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Dirk Puehl
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Dirk Puehl

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#onthisday  in 601, Reccared, first Catholic king of Visigothic Spain, died an uncommonly natural death in his capital of Toledo at the age of about 40.

With the mighty Franks breathing down their necks and more than enough internal conflicts on the Iberian Peninsula, Visigothic Spain was a bit of a hotbed of ideology and civil strife. But things took a turn for to the better when King Reccared renounced Arian heresy and became a good Catholic. Or didn’t they? Read more on:

http://wunderkammertales.blogspot.de/2015/05/the-morbus-gothicus-king-reccared-and.html

Depicted below is "The Conversion of King Reccared" as imagined by the Spanish painter Antonio Muñoz Degrain (1888)

#culturalhistory #europeanhistory  #history  #medievalhistory #sacredsunday  
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Still so close to the fading Imperium they could almost touch it, it makes me wonder-- the people had to have realized they had passed a watershed moment with the collapse of the Western Empire, that their world was in a sharp decline, that the various tribes had broken open the door and smashed the house where they'd wanted to take refuge. It had to be a very sad time for the members of society who had been involved in creating and maintaining the Empire's infrastructure.
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#onthisday  in 1768, the Dragon of Henham or “Flying Serpent” was seen by several witnesses in Essex.

Until quite recently, the existence of dragons was taken for granted by the founding fathers of natural science and alleged relics of the fabled beasts found their way into the cabinets of curiosity of rulers and scientists alike from all across the globe. Famously, not one of the beasts was captured alive though, but there were sightings, such as the one in Essex in the late 17th century. But read more on:

http://wunderkammertales.blogspot.de/2015/05/never-laugh-at-live-dragons-dragon-of.html

Depicted below is the head of a dragon as imagined by Giovanni Battista Tiepolo, a detail from his “Immaculate Conception” (c 1768)

 #earlymodernhistory  #europeanhistory  #folklore  #history #mythology  #naturalhistory #wunderkammer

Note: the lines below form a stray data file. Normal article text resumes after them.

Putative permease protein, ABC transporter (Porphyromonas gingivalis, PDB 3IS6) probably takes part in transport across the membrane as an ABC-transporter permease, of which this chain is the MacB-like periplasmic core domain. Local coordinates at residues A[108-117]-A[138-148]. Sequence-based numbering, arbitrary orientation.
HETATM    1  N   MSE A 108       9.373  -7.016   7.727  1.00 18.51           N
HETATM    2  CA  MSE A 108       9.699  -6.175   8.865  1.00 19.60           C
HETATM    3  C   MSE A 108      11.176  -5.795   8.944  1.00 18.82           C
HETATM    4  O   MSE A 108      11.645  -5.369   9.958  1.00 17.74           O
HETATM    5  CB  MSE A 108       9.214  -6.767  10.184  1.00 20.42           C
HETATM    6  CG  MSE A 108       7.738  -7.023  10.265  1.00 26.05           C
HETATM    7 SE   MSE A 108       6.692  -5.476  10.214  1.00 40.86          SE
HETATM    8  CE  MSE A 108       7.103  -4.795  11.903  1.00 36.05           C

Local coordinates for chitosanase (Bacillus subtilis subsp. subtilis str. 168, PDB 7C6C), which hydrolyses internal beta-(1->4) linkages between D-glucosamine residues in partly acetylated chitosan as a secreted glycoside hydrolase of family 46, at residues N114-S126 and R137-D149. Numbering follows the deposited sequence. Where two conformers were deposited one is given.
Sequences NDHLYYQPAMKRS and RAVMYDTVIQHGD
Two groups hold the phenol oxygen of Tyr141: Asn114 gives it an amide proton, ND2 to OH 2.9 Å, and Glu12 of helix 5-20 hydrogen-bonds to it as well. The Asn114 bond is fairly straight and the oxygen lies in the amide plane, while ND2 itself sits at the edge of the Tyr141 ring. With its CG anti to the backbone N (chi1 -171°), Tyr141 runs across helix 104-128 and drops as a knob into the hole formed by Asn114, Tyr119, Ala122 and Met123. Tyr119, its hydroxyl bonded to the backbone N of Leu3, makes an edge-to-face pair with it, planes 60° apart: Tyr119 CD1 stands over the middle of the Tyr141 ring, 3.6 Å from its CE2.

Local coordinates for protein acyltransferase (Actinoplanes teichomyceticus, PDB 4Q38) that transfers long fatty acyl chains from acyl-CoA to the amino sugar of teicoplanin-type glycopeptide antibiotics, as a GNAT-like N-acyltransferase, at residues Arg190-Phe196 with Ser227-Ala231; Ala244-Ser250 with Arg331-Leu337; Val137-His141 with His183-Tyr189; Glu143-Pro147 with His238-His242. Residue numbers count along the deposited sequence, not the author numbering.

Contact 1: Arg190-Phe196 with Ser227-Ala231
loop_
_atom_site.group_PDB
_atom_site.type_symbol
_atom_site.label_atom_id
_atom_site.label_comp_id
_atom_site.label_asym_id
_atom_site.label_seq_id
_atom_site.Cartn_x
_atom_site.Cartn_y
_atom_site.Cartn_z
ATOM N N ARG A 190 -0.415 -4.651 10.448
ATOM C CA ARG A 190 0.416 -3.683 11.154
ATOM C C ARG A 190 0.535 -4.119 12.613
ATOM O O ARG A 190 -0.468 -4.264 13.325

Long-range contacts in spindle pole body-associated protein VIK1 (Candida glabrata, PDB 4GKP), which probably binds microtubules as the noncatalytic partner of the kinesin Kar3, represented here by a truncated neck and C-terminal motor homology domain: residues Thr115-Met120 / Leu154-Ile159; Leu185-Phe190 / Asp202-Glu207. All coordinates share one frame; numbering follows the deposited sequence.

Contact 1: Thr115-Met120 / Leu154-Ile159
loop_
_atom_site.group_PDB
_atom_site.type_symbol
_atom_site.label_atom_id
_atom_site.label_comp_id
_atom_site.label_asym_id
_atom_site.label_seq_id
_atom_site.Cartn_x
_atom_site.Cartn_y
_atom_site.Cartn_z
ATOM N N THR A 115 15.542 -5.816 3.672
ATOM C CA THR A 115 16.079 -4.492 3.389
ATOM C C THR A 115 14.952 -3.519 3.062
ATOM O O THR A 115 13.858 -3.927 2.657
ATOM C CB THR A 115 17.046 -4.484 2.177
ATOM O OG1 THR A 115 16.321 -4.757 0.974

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Wonderful as ever!
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#onthisday  in 15 BCE, Germanicus Julius Caesar, celebrated Roman military hero, brother of Emperor Claudius and father of Caligula, was born in Rome.

Few periods of history are so full of propaganda as the earlies of Imperial Rome. But then, few periods saw masters like Augustus managing the concert of glorifying heritage, the state and himself as sustainable and, admittedly tasteful, as he did. After his death, the Julio-Claudian dynasty he had established indulged rather in squandering the inheritance, though. Nonetheless, his grandnephew Germanicus was celebrated as military hero centuries later and probably was, by and large, nothing more than an inflated propaganda show. But read more on:

http://wunderkammertales.blogspot.de/2015/05/the-recovery-of-varian-eagles-under.html

Depicted below is the basalt bust of Germanicus, probably made in Egypt around 20 CE, now at the British Museum after having lost the nose and gaining a cross on the forehead in early Christian times.

#ancienthistory #ancientrome  #europeanhistory  #history #romanhistory  
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+Pavel Života ah i see. so how was your day?
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#onthisday  is the feast day of St Brendan the Navigator, one of the Twelve Apostles of Ireland and patron saint of mariners, elderly adventurers and whales.